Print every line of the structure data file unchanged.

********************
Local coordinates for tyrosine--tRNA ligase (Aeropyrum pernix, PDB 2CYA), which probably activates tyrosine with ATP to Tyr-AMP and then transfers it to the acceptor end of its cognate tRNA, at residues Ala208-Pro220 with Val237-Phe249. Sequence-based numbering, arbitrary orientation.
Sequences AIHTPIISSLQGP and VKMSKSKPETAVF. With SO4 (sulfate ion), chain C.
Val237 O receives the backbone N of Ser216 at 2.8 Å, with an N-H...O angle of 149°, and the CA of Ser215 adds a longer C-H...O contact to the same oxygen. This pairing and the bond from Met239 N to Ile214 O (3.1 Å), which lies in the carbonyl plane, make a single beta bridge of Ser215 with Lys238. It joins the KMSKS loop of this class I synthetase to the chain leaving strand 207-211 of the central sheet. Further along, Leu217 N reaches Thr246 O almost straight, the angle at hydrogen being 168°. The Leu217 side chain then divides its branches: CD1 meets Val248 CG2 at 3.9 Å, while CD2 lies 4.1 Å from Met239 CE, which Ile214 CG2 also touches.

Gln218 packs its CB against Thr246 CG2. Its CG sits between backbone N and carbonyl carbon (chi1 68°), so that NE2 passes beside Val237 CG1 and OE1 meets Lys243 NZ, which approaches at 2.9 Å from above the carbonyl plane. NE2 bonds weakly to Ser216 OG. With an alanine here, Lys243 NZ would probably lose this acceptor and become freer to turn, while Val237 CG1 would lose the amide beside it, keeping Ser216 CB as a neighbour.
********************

Local coordinates for tyrosine--tRNA ligase (Aeropyrum pernix, PDB 2CYA), which probably activates tyrosine with ATP to Tyr-AMP and then transfers it to the acceptor end of its cognate tRNA, at residues Ala208-Pro220 with Val237-Phe249. Sequence-based numbering, arbitrary orientation.
Sequences AIHTPIISSLQGP and VKMSKSKPETAVF. With SO4 (sulfate ion), chain C.
Val237 O receives the backbone N of Ser216 at 2.8 Å, with an N-H...O angle of 149°, and the CA of Ser215 adds a longer C-H...O contact to the same oxygen. This pairing and the bond from Met239 N to Ile214 O (3.1 Å), which lies in the carbonyl plane, make a single beta bridge of Ser215 with Lys238. It joins the KMSKS loop of this class I synthetase to the chain leaving strand 207-211 of the central sheet. Further along, Leu217 N reaches Thr246 O almost straight, the angle at hydrogen being 168°. The Leu217 side chain then divides its branches: CD1 meets Val248 CG2 at 3.9 Å, while CD2 lies 4.1 Å from Met239 CE, which Ile214 CG2 also touches.

Gln218 packs its CB against Thr246 CG2. Its CG sits between backbone N and carbonyl carbon (chi1 68°), so that NE2 passes beside Val237 CG1 and OE1 meets Lys243 NZ, which approaches at 2.9 Å from above the carbonyl plane. NE2 bonds weakly to Ser216 OG. With an alanine here, Lys243 NZ would probably lose this acceptor and become freer to turn, while Val237 CG1 would lose the amide beside it, keeping Ser216 CB as a neighbour.